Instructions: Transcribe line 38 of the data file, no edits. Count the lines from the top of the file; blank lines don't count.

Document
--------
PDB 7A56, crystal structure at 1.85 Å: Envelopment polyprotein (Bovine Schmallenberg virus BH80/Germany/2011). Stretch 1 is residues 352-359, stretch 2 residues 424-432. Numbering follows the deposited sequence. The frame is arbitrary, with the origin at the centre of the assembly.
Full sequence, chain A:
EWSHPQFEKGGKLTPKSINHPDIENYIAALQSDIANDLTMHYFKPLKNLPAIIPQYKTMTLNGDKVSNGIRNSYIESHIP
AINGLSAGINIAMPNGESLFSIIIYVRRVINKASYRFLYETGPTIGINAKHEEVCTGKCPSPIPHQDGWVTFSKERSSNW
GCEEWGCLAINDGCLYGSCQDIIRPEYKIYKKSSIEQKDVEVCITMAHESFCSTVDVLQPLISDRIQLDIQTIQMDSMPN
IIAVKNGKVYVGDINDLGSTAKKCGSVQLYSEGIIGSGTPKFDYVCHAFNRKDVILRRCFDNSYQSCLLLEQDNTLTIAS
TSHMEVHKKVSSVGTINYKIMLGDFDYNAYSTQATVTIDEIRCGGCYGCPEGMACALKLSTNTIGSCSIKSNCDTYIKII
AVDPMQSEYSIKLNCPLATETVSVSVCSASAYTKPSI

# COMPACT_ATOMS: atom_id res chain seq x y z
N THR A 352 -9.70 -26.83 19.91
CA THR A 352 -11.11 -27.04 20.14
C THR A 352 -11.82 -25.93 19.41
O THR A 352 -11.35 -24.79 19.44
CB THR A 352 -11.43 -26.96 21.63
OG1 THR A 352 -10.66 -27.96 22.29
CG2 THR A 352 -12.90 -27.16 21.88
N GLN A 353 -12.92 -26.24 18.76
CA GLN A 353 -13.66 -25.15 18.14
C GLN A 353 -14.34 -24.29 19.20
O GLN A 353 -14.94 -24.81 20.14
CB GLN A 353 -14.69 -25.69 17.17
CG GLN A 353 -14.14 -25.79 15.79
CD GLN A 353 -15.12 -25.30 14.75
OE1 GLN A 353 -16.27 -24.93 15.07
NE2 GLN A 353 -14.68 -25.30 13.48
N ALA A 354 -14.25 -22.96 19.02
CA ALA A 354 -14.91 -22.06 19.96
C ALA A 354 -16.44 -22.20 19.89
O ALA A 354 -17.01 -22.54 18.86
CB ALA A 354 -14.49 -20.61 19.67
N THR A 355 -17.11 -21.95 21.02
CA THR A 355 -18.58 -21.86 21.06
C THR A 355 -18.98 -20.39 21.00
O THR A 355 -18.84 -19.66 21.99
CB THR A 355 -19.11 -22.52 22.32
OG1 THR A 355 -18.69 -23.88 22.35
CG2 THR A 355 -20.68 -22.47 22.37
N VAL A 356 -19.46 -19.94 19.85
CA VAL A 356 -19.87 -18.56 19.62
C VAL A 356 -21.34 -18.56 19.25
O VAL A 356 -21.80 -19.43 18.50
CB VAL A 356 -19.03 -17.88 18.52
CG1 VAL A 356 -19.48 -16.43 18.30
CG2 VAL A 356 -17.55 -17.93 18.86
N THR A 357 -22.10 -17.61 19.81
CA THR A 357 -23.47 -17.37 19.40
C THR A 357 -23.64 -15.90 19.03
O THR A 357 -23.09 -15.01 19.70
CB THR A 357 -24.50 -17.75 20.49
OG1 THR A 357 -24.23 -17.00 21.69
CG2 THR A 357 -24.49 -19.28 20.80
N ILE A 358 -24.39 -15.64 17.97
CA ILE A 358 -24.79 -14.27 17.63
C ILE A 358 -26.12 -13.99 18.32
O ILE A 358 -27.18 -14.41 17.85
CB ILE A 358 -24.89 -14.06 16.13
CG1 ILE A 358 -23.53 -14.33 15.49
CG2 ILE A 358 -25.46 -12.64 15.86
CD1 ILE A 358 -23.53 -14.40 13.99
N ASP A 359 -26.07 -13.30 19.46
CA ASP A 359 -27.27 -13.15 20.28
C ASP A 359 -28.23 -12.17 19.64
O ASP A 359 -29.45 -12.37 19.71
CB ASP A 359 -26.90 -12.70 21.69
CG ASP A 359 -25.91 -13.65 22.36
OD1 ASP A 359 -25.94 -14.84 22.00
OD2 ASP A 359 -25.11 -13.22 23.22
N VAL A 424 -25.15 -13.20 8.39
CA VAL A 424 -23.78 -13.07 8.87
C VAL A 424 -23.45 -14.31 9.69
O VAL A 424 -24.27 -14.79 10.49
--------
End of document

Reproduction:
N VAL A 356 -19.46 -19.94 19.85